The second picture shows Lee and Melissa with a Panamanian family in the background.  Lee is holding the tool they use to make pilones.  Pilones are what they use to pilar rice and coffee.  Sorry, I do not know the noun or the verb in English.  It is a huge wooden thing about waist high.  They use a big bat-like thing to beat the rice or coffee out of their shells.

The third picture shows Isaac and Melissa with a tiny Panamanian family we went to visit.  They really do not seem that short in person but they look tiny compared to North Americans.

Sunday, April 27, 2008

Chuleta! I forgot about the tide!

These are from a camp that we had. There were about 8 volunteers and somewhere around 30 kids. The first picture shows Lee on the hike back from the beach. The area in the background is where they dropped the Man vs. Wild guy when they filmed the Panamá mangrove episode. The second picture shows Lee pointing at John Wayne Island. Why do they call it John Wayne Island, you might ask. Well, it was John Wayne´s Island, that´s why. It is now owned by the John Wayne foundation or something like that. The third picture is an attempt to capture how treacherous the hike back was. My favorite quote from camp: Chuleta! I forgot about the tide! The kids were finishing up with lunch when Stephen said that. I guess the tide was about halfway up. We just had to scale a little higher and wade through some parts. It was an adventure. The kids were awesome. They never complained or got scared. I was a little scared but Stephen and a girl from his site hung back to help Lee and I bring up the rear.

The Arrival of the Hamburglar, Ronald, and Ronald

This is an older picture but I think it slipped through the cracks without getting posted. Everyone puts up some sort of nativity in our site in early December the wise men start their journey and they move them a little closer each day until they arrive. This is the arrival. No, your eyes do not deceive you. From left to right that is the Hamburgler, Ronald McDonald, and, yes, you guessed it, Ronald McDonald. The family was surprised when we recognized them. I do not know where they got them from but they had never heard of McDonald´s.

Bridges Schmridges

The first picture is of some of the kids who come by and visit after school sometimes. They are in Kindergarten, 1st , and 2nd grades. The second shows the Gatlin family river crossing. Who needs bridges, right? The third picture is Lee and his dad with Oso. Can you tell he likes to hang out with us? He is a pretty awesome dog.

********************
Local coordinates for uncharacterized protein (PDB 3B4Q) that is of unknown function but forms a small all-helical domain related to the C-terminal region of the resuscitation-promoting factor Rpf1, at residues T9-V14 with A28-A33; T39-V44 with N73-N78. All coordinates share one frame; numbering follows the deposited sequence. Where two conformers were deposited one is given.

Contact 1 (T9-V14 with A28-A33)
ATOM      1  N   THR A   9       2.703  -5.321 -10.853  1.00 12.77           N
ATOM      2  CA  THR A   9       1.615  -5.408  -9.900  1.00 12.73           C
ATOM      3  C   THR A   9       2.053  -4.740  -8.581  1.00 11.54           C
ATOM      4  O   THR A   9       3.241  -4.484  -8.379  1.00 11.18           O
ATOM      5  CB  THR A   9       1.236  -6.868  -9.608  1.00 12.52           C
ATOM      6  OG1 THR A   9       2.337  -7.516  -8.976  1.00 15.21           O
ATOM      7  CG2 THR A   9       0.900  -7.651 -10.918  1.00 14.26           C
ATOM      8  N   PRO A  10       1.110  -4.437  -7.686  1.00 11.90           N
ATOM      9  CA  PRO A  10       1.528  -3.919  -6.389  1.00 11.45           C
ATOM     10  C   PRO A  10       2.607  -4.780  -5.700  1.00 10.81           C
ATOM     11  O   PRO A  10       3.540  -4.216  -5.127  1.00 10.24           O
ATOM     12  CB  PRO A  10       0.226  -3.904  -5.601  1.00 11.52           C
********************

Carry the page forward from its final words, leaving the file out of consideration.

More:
Kari, Antonio, y Carolina

The first picture was taken on the chiva. It wasn´t too scary was it? The second picture shows Kari in what is now known by the community as Kari´s hammock. I think some of them think she brought it from the States because it showed up the same day she did. Chana is on the left and another nice little girl who´s name escapes me is on the right. Chana asks about Kari just about every time we see her. She asks about Antonio and Carolina too.

El Mercado

After our adventure in the city we went to El Valle for a cooler climate, a more laid-back atmosphere, and an amazing market (el mercado). The first picture shows part of the market. They sell everything there from orchids to vegetables to indigenous art. There are some stores around the market too and that is where Lee´s dad found a friend. Buhuhuhuuu! That is my atempt to spell a Gatlin family sound of disgust. Everyone who knows them should know what I am talking about.

Saturday, April 26, 2008

Mono Perezoso

This is Kari, Lee´s sister, holding the cutest little baby sloth in the world. She lives at the hotel beside the one we stayed at in El Valle. She is about 2 months old and they take her out of her cage to hold her every day so she will have contact with other animals. That helps her stay healthy. We were coming back from the market and we saw a guy holding her so we just asked if we could hold her too. Oh, and the Spanish for sloth, mono perezoso, literally translates to lazy monkey. I thought that was pretty funny for a while but, if you think about it, us calling them sloths is kind of funny too.

Our hotel had some interesting pets too but we did not hold them. They had a Tucan and some golden frogs.